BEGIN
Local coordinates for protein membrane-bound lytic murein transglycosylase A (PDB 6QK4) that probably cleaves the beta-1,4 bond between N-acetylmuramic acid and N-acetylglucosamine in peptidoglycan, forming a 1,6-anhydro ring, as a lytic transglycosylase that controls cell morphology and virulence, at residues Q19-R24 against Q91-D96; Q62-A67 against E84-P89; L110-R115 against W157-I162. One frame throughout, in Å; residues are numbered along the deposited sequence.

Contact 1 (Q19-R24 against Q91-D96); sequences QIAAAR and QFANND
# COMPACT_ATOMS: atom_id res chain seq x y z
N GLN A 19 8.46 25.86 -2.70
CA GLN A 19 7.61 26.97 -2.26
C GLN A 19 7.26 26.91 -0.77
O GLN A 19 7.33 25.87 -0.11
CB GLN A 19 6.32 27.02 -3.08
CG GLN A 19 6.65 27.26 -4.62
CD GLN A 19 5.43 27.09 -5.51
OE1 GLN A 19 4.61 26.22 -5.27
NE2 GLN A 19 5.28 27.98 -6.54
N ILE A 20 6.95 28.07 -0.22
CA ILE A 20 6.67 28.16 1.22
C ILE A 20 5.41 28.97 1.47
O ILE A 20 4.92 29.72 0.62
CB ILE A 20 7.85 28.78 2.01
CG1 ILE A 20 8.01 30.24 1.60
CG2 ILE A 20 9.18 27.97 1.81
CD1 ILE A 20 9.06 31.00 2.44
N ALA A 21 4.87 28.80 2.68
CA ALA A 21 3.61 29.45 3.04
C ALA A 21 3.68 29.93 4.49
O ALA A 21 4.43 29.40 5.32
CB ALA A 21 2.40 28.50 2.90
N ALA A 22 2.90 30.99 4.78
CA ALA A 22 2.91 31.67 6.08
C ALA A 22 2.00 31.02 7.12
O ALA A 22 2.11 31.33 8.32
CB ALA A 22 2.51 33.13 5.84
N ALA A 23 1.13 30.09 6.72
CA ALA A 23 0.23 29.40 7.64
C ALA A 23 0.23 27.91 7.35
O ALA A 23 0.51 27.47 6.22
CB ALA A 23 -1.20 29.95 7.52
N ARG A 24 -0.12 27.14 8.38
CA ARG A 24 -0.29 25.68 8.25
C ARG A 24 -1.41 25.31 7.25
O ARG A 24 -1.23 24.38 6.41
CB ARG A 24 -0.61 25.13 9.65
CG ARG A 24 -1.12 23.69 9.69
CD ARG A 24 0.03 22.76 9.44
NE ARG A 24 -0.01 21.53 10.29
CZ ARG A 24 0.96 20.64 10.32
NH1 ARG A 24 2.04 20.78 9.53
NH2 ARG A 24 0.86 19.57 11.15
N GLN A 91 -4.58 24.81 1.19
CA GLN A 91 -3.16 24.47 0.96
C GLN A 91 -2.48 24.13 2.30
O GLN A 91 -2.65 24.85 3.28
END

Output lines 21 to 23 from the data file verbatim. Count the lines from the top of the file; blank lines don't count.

N ALA A 21 4.87 28.80 2.68
CA ALA A 21 3.61 29.45 3.04
C ALA A 21 3.68 29.93 4.49